Ohio Design, located in an industrial space turned woodworking studio in San Francisco’s Mission District, is the go-to furniture fabricator for Silicon Valley’s style-conscious tech companies.
Founded in 2000 by David Pierce, who studied landscape architecture at UC Berkeley, Ohio Design is named after Pierce’s home state. Pierce’s background in landscape design has inspired his work at Ohio Design; he began with a line of outdoor furniture, and continues to operate under cradle-to-cradle and lean manufacturing principles. For Pierce, responsible manufacturing is inherent to the idea long-lasting design; an ethos seen in each detail: recyclable steel, carb-compliant and formaldehyde-free plywood, salvaged hardwoods certified by the Forest Stewardship Council, and transparent finishes like tung oil.
While a student, Pierce was a member of a drum and bugle core that marched down Market Street in SF; he’s also studied on a fellowship in London and Scotland. His ideal design is a single levitating plane without legs. “It’s about creating a quiet atmosphere that you can then overlay your life on,” Pierce says, echoing one of Dieter Rams’ Ten Principles of Good Design: “Nothing more than it needs to be.”
Ohio’s current headquarters originally housed SF manufacturing company Metkin Tool and Die, to which Pierce has paid homage by using the original shelving and pulleys. Currently, the studio is full of products from Ohio’s new Workspace line (fun fact: one of tables is bound for Remodelista’s SF office). “Gone are the days of typical workspaces,” says Pierce about his new line, which features a deliberate lack of fiberboard, melamine, or particle board (not used in any of their designs) and an adjustable-height standing desk. What’s next for Ohio? Everything from a showroom to buying trees to kiln-drying their own wood; stay tuned for more. Visit Ohio Design to see the full line of products on offer.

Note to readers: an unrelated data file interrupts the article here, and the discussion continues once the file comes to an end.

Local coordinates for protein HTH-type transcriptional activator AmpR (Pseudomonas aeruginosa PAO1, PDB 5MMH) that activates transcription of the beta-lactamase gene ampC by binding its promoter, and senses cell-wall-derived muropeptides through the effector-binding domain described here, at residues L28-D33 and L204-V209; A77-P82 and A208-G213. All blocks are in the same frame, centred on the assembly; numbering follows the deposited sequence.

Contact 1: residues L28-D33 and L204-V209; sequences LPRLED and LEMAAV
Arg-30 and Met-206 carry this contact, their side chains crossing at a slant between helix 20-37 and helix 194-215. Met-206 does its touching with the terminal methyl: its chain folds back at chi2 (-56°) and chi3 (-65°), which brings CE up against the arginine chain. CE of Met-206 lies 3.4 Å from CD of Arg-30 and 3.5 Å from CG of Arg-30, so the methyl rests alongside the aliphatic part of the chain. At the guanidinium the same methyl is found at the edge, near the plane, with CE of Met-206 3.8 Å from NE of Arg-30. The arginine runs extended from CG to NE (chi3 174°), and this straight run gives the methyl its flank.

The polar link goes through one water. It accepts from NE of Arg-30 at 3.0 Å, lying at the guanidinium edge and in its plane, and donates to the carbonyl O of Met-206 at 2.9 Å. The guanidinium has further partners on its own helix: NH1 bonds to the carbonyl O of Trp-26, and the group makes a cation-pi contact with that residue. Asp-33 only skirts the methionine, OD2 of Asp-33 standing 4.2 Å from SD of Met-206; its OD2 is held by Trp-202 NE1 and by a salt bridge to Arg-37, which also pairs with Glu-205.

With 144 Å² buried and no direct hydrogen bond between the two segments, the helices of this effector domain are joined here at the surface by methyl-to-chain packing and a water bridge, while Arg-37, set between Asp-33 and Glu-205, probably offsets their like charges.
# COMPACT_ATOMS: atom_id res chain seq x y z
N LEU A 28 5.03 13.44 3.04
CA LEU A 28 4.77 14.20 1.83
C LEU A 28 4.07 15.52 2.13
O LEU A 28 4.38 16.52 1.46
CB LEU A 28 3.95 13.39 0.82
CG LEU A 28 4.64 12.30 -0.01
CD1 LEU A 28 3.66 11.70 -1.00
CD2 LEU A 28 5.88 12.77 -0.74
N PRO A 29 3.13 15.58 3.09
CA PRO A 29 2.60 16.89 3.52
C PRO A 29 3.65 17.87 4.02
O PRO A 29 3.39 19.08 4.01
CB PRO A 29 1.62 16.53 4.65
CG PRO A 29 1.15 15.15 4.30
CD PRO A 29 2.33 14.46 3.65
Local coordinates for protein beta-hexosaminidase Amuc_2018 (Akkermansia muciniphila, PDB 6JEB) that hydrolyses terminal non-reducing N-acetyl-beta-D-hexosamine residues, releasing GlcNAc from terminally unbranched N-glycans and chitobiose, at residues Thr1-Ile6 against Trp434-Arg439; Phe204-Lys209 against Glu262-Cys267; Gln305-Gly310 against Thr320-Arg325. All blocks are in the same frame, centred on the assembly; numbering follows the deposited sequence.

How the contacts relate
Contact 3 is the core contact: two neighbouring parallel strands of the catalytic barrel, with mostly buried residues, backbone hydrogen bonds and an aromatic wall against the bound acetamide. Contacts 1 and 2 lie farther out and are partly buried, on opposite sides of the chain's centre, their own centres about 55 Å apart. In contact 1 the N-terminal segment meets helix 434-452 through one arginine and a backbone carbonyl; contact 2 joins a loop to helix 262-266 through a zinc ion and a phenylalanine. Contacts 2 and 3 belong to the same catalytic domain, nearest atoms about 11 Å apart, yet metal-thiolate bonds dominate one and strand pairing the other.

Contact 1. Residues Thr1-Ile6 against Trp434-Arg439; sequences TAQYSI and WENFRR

Photography by Jon Porras for Remodelista.
Above: The 630 Treat Avenue building features the smartly designed Ohio logo.
Above: Pierce designed the Blocky piece after a 1998 trip to Donald Judd’s Chianti Foundation in Marfa, Texas. The piece on the left is for a scratch and dent sale, see the standard Blocky in radiata and carbonized radiata (using the Japanese shou-sugi-ban technique) on the site; prices range from $249 to $429.
Above: Stacks of custom made three-legged barstools in white and natural wood.
Above: The hand-welded steel frame of the Alder Desk. Pierce says of the materials, “steel is cold to the touch so we use wood where it makes sense and steel where it structurally works best.” See our previous post A Standing Desk with Style.
Above: For adjusting the table’s height, the crank is made from solid steel gears and a chromed, cast iron handle.
Above: The long and open interiors of the building give way to a smaller workshop in back.
Above: A large plane of untreated wood waiting to be formed into furniture and a pair of neon powder-coated steel legs.
Above: Salvaged antique pulleys from the previous manufacturing company at the entrance of the lofted office.
Above: The constantly evolving upstairs office space.
Above: The manufacturing workshop is located behind a pair of carbonized, sliding barn doors.
Above: As part of their lean manufacturing ethos, the company stores wood remnants that will inspire new design.
Above: Frames of soon-to-be Olia Barstools (each piece is named after the original client it was designed for); $399.